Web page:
This past July, Seattle’s Sub Pop Records celebrated its 20th anniversary with three days of shows drawn from its extensive roster, sparking a bizarre online rumor: that Nirvana, whose first album, Bleach, remains the label’s biggest seller at over one and a half million copies, was going to reform, with Courtney Love taking the place of her late husband, Kurt Cobain.
Needless to say, it didn’t happen, though another Nirvana drummer, Chad Channing, was on hand during SP20 to watch Green River’s reunion performance. But it shows how even the most outlandish gossip about the grunge band can still pique the public’s interest, 14 years after Cobain’s death.
Nirvana came to the attention of the general public in 1991 when the band released its landmark Nevermind album. But, by that point, Nirvana had already been a band for five years and had been recording for four, having released its first record in 1988. The records from the band’s early years are highly collectable, not least because some were only in available in small runs of a few thousand.
Though lumped in as part of the “Seattle Sound,” Nirvana’s roots were actually in Aberdeen, Wash., a logging town two hours drive south of Seattle.
Kurt Donald Cobain was born in Aberdeen on Feb. 20, 1967, though he spent his first years living in the adjoining, smaller town of Hoquiam, moving with his family to Aberdeen in 1969. He showed a clear artistic bent as a child, something encouraged by his family, among whom were a few musicians. One uncle, Chuck, played in a local band, The Beachcombers. His aunt Mari was a country musician, and a great-uncle, Delbert, had moved to California, changed his name to Del Arden, and established a career as a singer.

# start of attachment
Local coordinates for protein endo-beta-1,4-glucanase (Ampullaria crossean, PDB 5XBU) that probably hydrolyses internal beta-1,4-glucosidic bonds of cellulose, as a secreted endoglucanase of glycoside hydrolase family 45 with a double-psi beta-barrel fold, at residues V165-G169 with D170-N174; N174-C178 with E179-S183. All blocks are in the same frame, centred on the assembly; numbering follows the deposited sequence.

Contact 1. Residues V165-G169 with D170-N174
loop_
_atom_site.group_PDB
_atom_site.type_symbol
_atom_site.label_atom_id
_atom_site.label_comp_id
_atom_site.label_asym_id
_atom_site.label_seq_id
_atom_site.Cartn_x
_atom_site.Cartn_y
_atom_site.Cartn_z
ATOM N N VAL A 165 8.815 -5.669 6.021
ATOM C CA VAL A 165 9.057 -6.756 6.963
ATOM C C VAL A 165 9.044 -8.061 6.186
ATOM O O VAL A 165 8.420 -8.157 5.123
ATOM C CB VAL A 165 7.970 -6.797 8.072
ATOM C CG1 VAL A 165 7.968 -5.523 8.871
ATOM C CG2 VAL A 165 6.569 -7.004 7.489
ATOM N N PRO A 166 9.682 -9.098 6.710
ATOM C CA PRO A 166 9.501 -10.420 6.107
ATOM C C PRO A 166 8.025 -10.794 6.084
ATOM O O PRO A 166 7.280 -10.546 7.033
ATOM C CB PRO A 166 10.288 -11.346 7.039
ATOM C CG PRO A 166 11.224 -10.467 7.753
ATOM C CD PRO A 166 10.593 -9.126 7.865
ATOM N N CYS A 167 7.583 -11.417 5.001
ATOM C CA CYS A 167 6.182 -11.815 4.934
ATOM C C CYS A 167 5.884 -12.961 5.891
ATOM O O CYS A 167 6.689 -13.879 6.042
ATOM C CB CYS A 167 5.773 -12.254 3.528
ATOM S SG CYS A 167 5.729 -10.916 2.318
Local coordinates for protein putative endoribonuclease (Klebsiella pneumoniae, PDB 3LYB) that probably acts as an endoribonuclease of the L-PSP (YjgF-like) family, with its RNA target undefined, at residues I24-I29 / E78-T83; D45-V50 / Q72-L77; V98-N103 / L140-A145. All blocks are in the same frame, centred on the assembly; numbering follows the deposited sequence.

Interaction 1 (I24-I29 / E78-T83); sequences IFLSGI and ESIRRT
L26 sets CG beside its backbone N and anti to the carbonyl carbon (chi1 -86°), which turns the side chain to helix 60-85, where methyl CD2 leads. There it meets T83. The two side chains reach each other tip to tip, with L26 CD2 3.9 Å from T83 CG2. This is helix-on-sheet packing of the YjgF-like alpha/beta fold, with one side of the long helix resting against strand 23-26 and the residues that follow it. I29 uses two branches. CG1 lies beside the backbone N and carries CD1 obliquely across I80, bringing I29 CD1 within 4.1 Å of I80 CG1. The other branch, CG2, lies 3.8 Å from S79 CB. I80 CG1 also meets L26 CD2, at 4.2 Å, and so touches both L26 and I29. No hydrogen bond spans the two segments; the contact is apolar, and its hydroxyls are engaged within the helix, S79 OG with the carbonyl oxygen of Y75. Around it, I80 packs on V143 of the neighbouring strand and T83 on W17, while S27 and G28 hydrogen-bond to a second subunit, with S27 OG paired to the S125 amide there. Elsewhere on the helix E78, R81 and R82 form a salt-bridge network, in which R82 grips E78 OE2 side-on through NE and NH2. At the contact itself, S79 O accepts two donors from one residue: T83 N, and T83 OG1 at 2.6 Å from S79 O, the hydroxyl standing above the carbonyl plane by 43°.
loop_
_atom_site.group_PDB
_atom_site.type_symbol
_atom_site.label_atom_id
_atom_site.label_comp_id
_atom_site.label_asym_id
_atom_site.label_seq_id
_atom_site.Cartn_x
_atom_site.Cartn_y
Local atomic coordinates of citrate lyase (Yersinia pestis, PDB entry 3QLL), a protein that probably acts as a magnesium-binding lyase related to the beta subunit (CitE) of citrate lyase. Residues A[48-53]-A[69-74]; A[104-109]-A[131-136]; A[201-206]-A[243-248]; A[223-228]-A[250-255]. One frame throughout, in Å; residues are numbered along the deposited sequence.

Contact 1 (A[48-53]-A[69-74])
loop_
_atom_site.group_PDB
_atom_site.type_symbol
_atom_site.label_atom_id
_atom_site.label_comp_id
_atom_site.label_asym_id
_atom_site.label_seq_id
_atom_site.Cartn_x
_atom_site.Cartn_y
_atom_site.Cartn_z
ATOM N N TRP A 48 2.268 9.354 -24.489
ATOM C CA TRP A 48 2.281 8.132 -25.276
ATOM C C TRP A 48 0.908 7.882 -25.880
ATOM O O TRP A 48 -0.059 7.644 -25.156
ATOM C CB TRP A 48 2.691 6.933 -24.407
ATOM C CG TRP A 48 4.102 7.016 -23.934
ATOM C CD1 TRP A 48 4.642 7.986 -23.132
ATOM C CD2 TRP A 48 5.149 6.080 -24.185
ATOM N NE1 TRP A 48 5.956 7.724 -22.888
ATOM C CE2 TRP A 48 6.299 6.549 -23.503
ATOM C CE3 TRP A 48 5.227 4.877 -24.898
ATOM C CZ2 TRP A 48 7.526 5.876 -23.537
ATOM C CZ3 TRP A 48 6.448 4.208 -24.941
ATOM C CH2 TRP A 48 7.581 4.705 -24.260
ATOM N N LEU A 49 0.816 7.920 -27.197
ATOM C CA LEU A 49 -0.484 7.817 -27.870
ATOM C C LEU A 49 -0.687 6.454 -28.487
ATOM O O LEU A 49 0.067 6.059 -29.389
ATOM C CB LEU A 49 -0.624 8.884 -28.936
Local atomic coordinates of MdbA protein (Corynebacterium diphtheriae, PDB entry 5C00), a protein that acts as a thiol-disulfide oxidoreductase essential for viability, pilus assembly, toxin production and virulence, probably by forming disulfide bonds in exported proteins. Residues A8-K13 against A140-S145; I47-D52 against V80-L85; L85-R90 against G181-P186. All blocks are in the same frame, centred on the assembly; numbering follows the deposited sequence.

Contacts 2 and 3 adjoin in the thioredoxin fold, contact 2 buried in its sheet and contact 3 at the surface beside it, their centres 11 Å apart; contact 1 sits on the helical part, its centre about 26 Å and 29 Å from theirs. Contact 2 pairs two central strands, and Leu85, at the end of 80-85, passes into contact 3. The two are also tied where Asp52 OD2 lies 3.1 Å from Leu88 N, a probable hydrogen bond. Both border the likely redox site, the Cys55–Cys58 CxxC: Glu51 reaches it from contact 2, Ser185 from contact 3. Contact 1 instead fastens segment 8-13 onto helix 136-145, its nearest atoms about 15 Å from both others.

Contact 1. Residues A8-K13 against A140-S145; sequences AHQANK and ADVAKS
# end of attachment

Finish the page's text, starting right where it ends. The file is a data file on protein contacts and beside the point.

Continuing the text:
Cobain first took up the drums, which he played in the school band. But as he became more interested in rock, his interest switched to guitar. His uncle Chuck gave him his first guitar for his 14th birthday, a cheap, second-hand model; one of the first songs he learned was the garage-rock classic “Louie Louie.”
Chuck then arranged for Cobain to take lessons with another local musician, Warren Mason, at Aberdeen’s music store, Rosevears (today, a star with Cobain’s name is in the sidewalk in front of the shop). Warren set Cobain up with a $125 Ibanez and taught him “Stairway to Heaven” and “Back in Black.” Thus armed, Cobain spent hours diligently practicing in his room.
Cobain had been listening primarily to the Top 40 rock local radio stations he played, along with albums his father received through the Columbia House Record and Tape club. Queen, Led Zeppelin and Aerosmith were favorites, along with new wave acts like the B-52’s and the Cars.
The first concert he attended was a Sammy Hagar show in Seattle on March 29, 1983. But his musical tastes underwent a dramatic shift a few months later, when he saw a local band called The Melvins play a show in the parking lot of a Thriftway grocery store in Montesano (a small town 11 miles east of Aberdeen).
For Cobain, the Melvins’ blast of unadulterated punk was a revelation: “This is what I was looking for,” he wrote in his journal. He quickly befriended the group, and soon, the band’s guitarist, Buzz Osborne, was introducing him to other punk acts like Black Flag and Flipper. Cobain also began attending Melvins’ practices, held at the Aberdeen home of their drummer, Dale Crover.
It was at Melvins’ practices that Cobain became friendly with another aspiring local musician, a lanky, first-generation Croatian named Krist Novoselic (who was then spelling his first name as “Chris”). Novoselic was born May 16, 1965,